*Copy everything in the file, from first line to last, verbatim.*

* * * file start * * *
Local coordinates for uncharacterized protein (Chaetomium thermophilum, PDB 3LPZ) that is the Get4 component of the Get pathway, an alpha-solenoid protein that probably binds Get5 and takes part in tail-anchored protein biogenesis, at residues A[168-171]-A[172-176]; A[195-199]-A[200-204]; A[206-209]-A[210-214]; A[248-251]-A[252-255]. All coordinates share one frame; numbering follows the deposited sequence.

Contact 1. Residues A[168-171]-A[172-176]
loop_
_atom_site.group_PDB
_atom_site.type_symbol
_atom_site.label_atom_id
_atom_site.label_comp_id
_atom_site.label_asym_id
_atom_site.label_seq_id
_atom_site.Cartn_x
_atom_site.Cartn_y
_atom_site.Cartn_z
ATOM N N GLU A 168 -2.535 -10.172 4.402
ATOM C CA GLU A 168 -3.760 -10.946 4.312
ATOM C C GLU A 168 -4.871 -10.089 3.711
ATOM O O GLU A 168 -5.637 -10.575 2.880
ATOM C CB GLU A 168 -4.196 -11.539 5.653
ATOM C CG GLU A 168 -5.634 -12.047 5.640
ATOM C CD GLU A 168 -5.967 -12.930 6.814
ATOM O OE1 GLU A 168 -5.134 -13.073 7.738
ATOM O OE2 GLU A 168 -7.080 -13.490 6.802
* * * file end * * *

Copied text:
Local coordinates for uncharacterized protein (Chaetomium thermophilum, PDB 3LPZ) that is the Get4 component of the Get pathway, an alpha-solenoid protein that probably binds Get5 and takes part in tail-anchored protein biogenesis, at residues A[168-171]-A[172-176]; A[195-199]-A[200-204]; A[206-209]-A[210-214]; A[248-251]-A[252-255]. All coordinates share one frame; numbering follows the deposited sequence.

Contact 1. Residues A[168-171]-A[172-176]
loop_
_atom_site.group_PDB
_atom_site.type_symbol
_atom_site.label_atom_id
_atom_site.label_comp_id
_atom_site.label_asym_id
_atom_site.label_seq_id
_atom_site.Cartn_x
_atom_site.Cartn_y
_atom_site.Cartn_z
ATOM N N GLU A 168 -2.535 -10.172 4.402
ATOM C CA GLU A 168 -3.760 -10.946 4.312
ATOM C C GLU A 168 -4.871 -10.089 3.711
ATOM O O GLU A 168 -5.637 -10.575 2.880
ATOM C CB GLU A 168 -4.196 -11.539 5.653
ATOM C CG GLU A 168 -5.634 -12.047 5.640
ATOM C CD GLU A 168 -5.967 -12.930 6.814
ATOM O OE1 GLU A 168 -5.134 -13.073 7.738
ATOM O OE2 GLU A 168 -7.080 -13.490 6.802